Although the parliament has limited powers, it has grown accustomed to using what little resources available to challenge and weaken the government's grip on power. Parliament members regularly grill ministers at hearings, making it uncomfortable for the latter to blithely carry out the government's every wish. Recently, even leading members of the Sabah family have been exposed to such treatment, including votes of no confidence. This situation has led to a string of government crises and frequent dissolutions of parliament resulting in new elections.
A deeper crisis in the emirate country was expressed by a series of strikes in 2011. Teachers, customs workers, jurists, and other professionals organized these protests, which prompted major losses for merchants; the government had no choice but to agree to most of the demands of the striking sectors. Lacking a tradition or system of human resources, the Kuwaiti government is not equipped to negotiate with organized labor, and its proposal to institute a merit-based system has brought the country to an unexpected juncture.
A central problem for the Kuwaiti labor market is that most of the country's university graduates have government jobs. Indeed, an astounding 90 percent of the Kuwaiti workforce is employed by government. International consultants have advised that growth in the private sector be encouraged, but such a transition has only been carried out to a limited extent. And most Kuwaitis themselves remain attracted by the government's relaxed working hours, along with its generous salaries and vacation policies.
In fall 2011, as hinted at before, a Pandora's box was opened when banks leaked information revealing the exorbitant accounts of some fifteen parliamentarians, whose holdings included deposits of millions of dollars, in some cases with no indication of the funds' origins. Colleagues and many in the public accused the MPs of accepting bribes in return for voting with the government. In October, Foreign Minister Muhammad al-Sabah resigned in protest over funds transferred through his ministry without his knowledge.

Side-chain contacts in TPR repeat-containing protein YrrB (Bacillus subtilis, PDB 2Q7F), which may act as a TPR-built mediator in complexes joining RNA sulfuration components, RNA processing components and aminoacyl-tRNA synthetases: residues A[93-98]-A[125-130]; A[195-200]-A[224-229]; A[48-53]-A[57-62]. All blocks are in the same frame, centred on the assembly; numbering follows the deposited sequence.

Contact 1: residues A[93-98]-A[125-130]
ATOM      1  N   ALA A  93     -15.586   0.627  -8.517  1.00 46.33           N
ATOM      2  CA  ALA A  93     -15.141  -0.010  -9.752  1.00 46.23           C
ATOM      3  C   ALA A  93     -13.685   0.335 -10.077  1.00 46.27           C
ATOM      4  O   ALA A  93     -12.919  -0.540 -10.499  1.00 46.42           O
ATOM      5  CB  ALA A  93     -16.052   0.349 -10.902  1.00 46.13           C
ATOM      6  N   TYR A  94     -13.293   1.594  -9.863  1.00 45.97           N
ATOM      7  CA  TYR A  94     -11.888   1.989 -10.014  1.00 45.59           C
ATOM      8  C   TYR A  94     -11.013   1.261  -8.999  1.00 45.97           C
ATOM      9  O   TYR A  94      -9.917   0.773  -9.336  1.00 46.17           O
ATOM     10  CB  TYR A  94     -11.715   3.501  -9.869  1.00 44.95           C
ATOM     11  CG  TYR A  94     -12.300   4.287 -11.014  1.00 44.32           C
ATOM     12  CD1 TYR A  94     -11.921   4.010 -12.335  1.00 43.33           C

The scandal and the tension it created reflect a pattern of changing relationships among social groups in Kuwait. In the second half of the twentieth century, respected businessmen lost considerable power to the oil-producing state. Now these merchants and their allies have an interest in reform and a merit-based economy. On another front, the country's shifting demographics have come to favor the desert, as tribes with high expectations and potentially higher demands now constitute almost 65 percent of the population. These tribes have emerged as a strong base for opposition candidates, who have agreed to be their voice. Youth have also thrown their support behind opposition members of the dissolved legislature.
The February elections are but one episode in the transformation and democratization of Kuwait. The balloting will likely bring more members of the opposition into the National Assembly and push reform one step further. Central to the new politics of Kuwait will be the formation of political parties, challenging of corruption in government, transformation of Kuwait into a single district, parliamentary independence from the executive branch, constitutional amendments that deepen democracy at every level, and a popularly elected prime minister. Following the elections, the issues will be clearer and the dividing lines between supporters of change and the status quo will be better delineated. While the parliament will be stronger in its opposition, the government will respond by trying to perform better. Both, however, will probably end up in the same deadlock experienced by previous leaders, owing to the limited powers of parliament and the limited capabilities of government.
Still, if the government adequately addresses the desire for political reform, Kuwait could sail along smoothly. If it does not, the country's youth are likely to return to the streets for sit-ins and other peaceful gatherings and demonstrations. Having discovered their ability to move the government, they will continue to push the political class, in parliament and in the public sphere, toward meaningful reform.
Shafeeq Ghabra is a professor of politics at Kuwait University.